Ext3

EXT3 is a journaling version of the EXT2 filesystem discussed in the previous section. It adds a journal to the EXT2 filesystem, which can be done to an existing EXT2 filesystem, enabling easy upgrades. This is not possible with other journaling filesystems because they are not backwards-compatible with EXT2.

EXT3 provides three journaling modes, each of which has different advantages and disadvantages:

■ journal: Logs all filesystem data and metadata changes. The slowest of the three EXT3 journaling modes, this journaling mode minimizes the chance of losing the changes you have made to any file in an EXT3 filesystem.

■ ordered: Logs only changes to filesystem metadata, but flushes file data updates to disk before making changes to associated filesystem metadata. This is the default EXT3 jour-naling mode.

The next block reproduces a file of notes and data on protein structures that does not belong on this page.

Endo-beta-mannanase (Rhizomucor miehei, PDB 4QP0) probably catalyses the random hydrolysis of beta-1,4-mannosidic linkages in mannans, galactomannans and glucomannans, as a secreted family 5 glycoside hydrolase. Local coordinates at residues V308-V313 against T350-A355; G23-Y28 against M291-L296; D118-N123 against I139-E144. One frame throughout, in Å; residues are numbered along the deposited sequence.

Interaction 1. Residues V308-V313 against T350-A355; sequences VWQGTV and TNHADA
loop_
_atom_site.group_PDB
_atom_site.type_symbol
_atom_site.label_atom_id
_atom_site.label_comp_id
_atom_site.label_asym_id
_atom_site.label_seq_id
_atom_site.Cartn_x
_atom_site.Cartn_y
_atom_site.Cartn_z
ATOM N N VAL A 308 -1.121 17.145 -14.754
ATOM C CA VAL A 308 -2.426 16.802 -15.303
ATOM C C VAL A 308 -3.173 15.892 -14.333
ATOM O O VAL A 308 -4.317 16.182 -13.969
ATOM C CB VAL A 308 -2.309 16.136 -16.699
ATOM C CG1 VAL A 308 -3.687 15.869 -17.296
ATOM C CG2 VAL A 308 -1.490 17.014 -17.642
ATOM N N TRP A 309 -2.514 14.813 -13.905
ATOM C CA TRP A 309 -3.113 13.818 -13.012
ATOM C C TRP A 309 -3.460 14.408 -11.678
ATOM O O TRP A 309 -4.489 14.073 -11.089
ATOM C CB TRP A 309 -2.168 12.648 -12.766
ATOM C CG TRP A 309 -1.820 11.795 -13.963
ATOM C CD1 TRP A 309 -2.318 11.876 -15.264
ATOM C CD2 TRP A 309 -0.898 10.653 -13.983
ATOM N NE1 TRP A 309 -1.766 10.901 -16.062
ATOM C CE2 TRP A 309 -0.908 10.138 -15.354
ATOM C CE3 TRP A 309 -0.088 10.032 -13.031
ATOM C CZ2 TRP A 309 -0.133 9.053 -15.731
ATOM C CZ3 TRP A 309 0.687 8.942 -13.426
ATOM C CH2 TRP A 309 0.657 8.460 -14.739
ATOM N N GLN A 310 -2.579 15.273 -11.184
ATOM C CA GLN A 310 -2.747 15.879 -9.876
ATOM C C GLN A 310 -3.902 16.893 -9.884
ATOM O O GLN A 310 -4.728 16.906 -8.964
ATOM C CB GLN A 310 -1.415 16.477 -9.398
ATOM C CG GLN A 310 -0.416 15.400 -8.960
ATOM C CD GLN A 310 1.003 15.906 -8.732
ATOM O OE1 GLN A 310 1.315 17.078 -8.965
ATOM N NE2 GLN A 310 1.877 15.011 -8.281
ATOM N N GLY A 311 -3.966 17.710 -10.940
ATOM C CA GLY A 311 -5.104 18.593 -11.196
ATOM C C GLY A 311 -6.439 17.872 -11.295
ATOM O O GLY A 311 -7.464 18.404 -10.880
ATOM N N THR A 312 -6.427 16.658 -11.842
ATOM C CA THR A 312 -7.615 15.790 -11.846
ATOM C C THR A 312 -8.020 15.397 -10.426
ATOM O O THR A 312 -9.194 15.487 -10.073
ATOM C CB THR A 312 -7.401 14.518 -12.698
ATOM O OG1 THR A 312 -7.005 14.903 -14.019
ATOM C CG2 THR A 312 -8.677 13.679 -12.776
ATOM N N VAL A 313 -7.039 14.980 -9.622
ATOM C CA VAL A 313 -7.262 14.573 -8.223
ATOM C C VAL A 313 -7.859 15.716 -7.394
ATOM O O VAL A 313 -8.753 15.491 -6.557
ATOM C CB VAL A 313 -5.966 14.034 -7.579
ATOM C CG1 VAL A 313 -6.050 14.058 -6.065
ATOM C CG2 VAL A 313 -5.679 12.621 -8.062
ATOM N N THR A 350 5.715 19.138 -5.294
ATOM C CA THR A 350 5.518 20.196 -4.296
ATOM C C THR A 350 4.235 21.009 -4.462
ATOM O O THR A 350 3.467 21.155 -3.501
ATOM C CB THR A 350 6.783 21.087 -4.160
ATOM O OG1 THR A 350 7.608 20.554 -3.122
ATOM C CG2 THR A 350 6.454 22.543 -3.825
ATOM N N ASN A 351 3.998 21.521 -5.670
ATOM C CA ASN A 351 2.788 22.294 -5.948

■ writeback: Logs only changes to filesystem metadata but relies on the standard filesystem write process to write file data changes to disk. This is the fastest EXT3 journaling mode.

Beyond its flexibility and the ease with which EXT2 filesystems can be converted to EXT3 filesystems, another advantage of the EXT3 filesystem is that it is also backwards-compatible, meaning that you can mount an EXT3 filesystem as an EXT2 system because the layout on disk is exactly the same. As you will see later in this chapter, this enables you to take advantage of all the existing filesystem repair, tuning, and optimization software that you have always used with EXT2 filesystems should you ever need to repair an EXT3 filesystem.

| r - - r EXT3 is the default on newer versions of openSUSE and is expected to be the default

Was this article helpful?

0 0

Post a comment